Beautiful Form? 'Vienna and the Viennese' and Stifter’s Urban Sketches

Vance Byrd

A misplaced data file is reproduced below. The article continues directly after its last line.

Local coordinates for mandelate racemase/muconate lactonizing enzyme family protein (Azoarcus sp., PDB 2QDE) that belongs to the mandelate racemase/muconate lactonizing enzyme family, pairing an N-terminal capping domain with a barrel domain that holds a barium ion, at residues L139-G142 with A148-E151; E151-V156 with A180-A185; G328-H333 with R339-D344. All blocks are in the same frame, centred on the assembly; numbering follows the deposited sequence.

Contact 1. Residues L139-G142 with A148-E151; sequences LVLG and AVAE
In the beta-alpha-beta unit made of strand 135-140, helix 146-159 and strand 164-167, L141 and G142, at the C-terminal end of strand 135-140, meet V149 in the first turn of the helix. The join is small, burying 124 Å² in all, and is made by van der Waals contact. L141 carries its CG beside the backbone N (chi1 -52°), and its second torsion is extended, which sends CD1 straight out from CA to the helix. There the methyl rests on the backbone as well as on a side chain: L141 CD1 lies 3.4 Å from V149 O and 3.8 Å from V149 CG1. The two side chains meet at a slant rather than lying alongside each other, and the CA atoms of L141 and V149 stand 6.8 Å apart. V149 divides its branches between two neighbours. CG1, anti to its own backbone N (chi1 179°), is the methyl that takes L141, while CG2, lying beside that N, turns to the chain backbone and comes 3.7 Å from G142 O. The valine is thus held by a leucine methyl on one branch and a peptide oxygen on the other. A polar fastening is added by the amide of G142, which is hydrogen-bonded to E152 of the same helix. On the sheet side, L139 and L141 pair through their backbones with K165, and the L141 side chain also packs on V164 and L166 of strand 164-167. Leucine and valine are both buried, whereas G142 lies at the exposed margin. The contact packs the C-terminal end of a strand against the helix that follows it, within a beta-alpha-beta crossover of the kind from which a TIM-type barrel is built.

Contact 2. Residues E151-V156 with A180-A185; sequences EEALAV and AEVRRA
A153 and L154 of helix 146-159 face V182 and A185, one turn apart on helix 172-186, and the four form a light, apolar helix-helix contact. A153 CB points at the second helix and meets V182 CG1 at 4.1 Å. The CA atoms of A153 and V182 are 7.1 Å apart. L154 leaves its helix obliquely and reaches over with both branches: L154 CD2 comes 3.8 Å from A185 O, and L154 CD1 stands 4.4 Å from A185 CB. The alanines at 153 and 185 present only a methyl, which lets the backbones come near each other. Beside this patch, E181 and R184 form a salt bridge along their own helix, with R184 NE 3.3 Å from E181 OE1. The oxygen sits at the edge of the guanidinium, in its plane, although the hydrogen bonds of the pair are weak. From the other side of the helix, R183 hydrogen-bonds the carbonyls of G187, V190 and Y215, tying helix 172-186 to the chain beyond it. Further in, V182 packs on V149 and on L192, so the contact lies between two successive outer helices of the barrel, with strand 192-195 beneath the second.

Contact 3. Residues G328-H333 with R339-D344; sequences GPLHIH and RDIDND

Adalbert Stifter’s novels and short stories are known for rural settings and withdrawn domesticity, but his articles in Vienna and the Viennese (1841-44) are his most sustained meditation on the city. In this article, I identify the panoramic, daguerreotypic, and kaleidoscopic as the dominant representational modes. I argue that the other contributors write social portraits in a daguerreotypic style common to Austrian vernacular literature, while Stifter’s preference for the panoramic is consistent with his realism. My analysis suggests that he uses this mode to critique proto-industrialization and the monarchy. Finally, I conclude that the kaleidoscopic is an apt metaphor for urban topographies and reflects the work’s form, as well.

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